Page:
Since the city’s emergence as a timber town in the 1850s, Seattle has established itself as a hub for creativity, innovation, and entrepreneurial spirit. Originally founded upon a hilly, narrow strip of land sandwiched between Lake Washington and the Puget Sound, savvy industrialists overcame the soggy and craggy topography hindering the city’s growth by using water cannons to carve up the soil and undertake the Seattle regrade. Using science, technology, engineering and mathematics (STEM) to move mountains and achieve the “largest and boldest municipal regrade project in history,” the regrade was the first of many projects to solidify Seattle’s reputation as a nexus of cutting-edge technology and modes of thinking – proof that STEM skills were just as important to our region’s economic vitality then as they are today.
A Leaky STEM Pipeline
The ingenuity and resourcefulness historically inherent to Seattle’s economy has resulted in the metro area becoming one of the fastest growing regions in the nation, ranking Washington state as second in the country for job creation. At the heart of this growth is our booming tech industry, with companies like Amazon, Microsoft, Facebook and Google all having a large presence in the Seattle area.
Like the powerful streams of water harnessed to reshape the city in the 1900s, a steady flow of skilled workers has built a foundation for Seattle’s sustained growth – Washington State is the nation’s per-capita leader in STEM employment. But this foundation is at risk.
Today there are approximately 25,000 unfilled STEM jobs in Washington, and demand is expected to double by 2017. Even as the nation’s leader, Washington’s current homegrown STEM workforce simply isn’t big enough to supply skilled workers at the rate our economy requires. Further exacerbating the problem: women and people of color are significantly underrepresented.
According to the U.S. Department of Commerce, women hold less than 25 percent of all STEM jobs, despite comprising over 50 percent of the workforce. Another study from Boston Consulting Group found that Blacks and Hispanics hold just 1 in 5 STEM jobs in Washington. The same study found that Washington’s STEM pipeline – from classroom to career – is “broken,” resulting in the state “missing out on creating critical middle-class jobs for all its citizens.”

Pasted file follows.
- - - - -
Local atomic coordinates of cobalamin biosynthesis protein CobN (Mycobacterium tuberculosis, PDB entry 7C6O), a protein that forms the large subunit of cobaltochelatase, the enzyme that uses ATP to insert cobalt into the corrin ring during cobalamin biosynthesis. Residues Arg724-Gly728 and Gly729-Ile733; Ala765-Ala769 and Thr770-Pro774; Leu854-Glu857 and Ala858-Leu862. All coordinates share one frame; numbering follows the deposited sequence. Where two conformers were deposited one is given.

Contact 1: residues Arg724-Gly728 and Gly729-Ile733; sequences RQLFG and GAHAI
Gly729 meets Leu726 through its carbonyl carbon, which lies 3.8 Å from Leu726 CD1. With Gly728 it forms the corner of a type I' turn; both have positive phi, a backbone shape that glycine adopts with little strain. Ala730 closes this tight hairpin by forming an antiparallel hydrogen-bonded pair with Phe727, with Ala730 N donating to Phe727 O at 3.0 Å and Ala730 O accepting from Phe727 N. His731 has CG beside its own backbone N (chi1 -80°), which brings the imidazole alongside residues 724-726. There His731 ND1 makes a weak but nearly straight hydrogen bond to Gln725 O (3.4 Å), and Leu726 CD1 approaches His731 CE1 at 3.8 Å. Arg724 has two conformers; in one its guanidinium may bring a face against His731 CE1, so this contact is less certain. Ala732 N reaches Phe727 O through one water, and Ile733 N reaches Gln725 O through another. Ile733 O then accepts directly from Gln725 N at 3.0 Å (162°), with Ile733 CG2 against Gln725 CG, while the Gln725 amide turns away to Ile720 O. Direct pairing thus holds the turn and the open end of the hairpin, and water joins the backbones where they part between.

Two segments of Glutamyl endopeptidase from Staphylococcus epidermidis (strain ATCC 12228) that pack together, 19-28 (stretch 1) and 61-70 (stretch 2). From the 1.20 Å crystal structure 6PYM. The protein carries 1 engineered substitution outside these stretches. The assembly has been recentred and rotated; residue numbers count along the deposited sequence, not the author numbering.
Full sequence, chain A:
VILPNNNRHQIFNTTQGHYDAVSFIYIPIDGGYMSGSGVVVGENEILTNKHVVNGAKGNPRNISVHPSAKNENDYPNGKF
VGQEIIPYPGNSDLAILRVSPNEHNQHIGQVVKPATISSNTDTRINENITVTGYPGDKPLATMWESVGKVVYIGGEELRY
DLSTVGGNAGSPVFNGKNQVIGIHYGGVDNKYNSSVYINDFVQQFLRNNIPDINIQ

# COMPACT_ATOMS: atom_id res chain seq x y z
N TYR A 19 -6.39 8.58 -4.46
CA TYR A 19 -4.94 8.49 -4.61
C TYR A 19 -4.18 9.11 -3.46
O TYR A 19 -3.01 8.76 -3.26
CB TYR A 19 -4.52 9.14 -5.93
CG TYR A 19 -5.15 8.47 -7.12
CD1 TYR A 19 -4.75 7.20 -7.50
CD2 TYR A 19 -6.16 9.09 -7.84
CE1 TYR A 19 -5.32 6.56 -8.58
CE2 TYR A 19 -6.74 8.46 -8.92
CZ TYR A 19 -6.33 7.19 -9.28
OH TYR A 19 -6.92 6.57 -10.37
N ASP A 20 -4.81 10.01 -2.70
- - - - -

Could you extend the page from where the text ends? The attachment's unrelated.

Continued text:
Repairing the Pipeline
Foremost among organizations addressing this issue is the Washington State Opportunity Scholarship (WSOS): a virtual light at the end of the pipeline. Created in 2011 as a public-private partnership to address rising college tuition rates, the scholarship helps women and students of color from low- to middle income families attain degrees in STEM fields. More than 60 percent of scholarship recipients are women, and 52 percent of students are people of color. With donations matched dollar for dollar by the Washington State Legislature, WSOS is uniquely structured to provide one of the largest scholarships in the state – up to $22,500 over five years per recipient.
The efficacy of WSOS’s program speaks to how investments in local talent are helping fix the state’s broken STEM pipeline. Ninety percent of scholarship recipients have graduated with a STEM-related degree or committed to graduate studies, and 90 percent of all WSOS graduates are not only finding employment in their field of study, but are staying here – making this a true homegrown success.
Geeks Give Back
Bank of America has a long history of commitment supporting local organizations that focus on developing local job talent, especially for STEM careers. Over the past five years, Bank of America has provided more than $2.9 million in grants to support 171 local nonprofits providing workforce development and education, helping individuals build the skills necessary to earn higher wages and improve their financial futures. Now Bank of America is partnering with GeekWire to support the WSOS – and they’re seeking your support to make impact for students in Washington.
Join Bank of America, GeekWire and WSOS to raise funds to create and keep STEM careers in Washington. With your organization’s corporate donation and the state of Washington’s match, our goal is to raise $500,000 impacting thousands of local students. Let’s work together to help disadvantaged and under-represented students achieve their dreams, make STEM fields more equitable, and fix Washington’s leaky STEM pipeline.
To make a corporate donation today, please contact Kim Vu, Bank of America’s Corporate Social Responsibility Manager at firstname.lastname@example.org. Or, visit the WSOS donation page to make an individual contribution and learn more about the Washington State Opportunity Scholarship.